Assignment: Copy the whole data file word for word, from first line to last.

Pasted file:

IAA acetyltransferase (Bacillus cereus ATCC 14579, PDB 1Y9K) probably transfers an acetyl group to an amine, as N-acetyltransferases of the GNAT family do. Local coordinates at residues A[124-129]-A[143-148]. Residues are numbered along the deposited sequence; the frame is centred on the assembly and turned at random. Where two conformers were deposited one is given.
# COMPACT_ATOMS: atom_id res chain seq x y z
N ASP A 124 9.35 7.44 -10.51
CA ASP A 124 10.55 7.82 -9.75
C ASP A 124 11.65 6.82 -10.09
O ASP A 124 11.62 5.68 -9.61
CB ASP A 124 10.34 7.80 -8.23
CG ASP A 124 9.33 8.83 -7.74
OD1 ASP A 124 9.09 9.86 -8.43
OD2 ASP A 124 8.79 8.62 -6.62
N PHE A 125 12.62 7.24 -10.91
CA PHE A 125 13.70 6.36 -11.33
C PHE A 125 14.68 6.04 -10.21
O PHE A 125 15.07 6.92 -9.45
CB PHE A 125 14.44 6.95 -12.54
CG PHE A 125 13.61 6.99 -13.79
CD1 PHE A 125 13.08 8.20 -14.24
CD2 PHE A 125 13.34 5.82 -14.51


IAA acetyltransferase (Bacillus cereus ATCC 14579, PDB 1Y9K) probably transfers an acetyl group to an amine, as N-acetyltransferases of the GNAT family do. Local coordinates at residues A[124-129]-A[143-148]. Residues are numbered along the deposited sequence; the frame is centred on the assembly and turned at random. Where two conformers were deposited one is given.
# COMPACT_ATOMS: atom_id res chain seq x y z
N ASP A 124 9.35 7.44 -10.51
CA ASP A 124 10.55 7.82 -9.75
C ASP A 124 11.65 6.82 -10.09
O ASP A 124 11.62 5.68 -9.61
CB ASP A 124 10.34 7.80 -8.23
CG ASP A 124 9.33 8.83 -7.74
OD1 ASP A 124 9.09 9.86 -8.43
OD2 ASP A 124 8.79 8.62 -6.62
N PHE A 125 12.62 7.24 -10.91
CA PHE A 125 13.70 6.36 -11.33
C PHE A 125 14.68 6.04 -10.21
O PHE A 125 15.07 6.92 -9.45
CB PHE A 125 14.44 6.95 -12.54
CG PHE A 125 13.61 6.99 -13.79
CD1 PHE A 125 13.08 8.20 -14.24
CD2 PHE A 125 13.34 5.82 -14.51